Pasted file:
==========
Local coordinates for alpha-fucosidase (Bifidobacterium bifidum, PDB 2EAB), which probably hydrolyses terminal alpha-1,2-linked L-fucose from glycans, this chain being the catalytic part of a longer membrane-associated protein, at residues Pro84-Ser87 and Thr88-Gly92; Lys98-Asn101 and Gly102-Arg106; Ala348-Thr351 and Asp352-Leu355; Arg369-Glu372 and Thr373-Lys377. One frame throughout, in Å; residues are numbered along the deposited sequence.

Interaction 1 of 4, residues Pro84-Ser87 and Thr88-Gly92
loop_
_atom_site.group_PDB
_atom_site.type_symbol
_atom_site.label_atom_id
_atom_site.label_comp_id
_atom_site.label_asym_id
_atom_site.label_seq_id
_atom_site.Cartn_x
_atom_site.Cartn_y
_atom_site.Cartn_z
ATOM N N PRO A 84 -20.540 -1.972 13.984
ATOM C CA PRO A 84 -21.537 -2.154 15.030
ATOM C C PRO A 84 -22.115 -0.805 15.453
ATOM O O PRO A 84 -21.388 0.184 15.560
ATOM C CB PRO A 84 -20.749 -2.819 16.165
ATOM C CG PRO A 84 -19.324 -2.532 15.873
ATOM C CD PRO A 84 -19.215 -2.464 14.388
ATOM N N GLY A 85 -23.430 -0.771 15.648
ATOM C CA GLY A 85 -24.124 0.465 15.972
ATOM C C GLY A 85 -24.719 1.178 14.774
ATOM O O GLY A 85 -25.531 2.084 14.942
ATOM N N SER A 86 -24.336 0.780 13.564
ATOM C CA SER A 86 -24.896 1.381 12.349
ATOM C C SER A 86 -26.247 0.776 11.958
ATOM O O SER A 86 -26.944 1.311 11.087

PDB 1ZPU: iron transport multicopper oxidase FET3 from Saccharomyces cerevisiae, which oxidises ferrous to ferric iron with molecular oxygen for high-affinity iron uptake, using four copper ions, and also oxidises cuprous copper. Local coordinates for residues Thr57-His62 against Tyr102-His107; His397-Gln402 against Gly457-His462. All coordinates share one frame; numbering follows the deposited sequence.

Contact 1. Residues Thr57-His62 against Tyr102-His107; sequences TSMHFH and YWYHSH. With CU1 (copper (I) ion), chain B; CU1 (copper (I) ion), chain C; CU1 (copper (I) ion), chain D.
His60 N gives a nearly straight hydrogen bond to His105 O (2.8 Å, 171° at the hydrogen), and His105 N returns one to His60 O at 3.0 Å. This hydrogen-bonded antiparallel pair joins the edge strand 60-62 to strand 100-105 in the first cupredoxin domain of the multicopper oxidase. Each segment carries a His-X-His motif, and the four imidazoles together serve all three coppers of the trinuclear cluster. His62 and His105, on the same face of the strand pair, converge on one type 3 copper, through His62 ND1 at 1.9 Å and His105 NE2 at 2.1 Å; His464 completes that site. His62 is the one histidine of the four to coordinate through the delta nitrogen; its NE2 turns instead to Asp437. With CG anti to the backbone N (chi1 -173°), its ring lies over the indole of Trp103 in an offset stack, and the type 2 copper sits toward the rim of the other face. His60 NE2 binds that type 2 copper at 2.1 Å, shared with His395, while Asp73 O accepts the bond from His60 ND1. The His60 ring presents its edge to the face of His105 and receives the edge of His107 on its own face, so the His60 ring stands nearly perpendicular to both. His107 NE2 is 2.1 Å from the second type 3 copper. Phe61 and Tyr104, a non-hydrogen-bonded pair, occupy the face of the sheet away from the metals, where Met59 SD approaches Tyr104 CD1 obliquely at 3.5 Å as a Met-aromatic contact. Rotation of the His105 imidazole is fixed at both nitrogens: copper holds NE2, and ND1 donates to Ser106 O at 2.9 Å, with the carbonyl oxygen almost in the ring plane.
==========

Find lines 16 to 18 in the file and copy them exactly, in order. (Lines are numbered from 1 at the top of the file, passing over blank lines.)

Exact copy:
ATOM O O PRO A 84 -21.388 0.184 15.560
ATOM C CB PRO A 84 -20.749 -2.819 16.165
ATOM C CG PRO A 84 -19.324 -2.532 15.873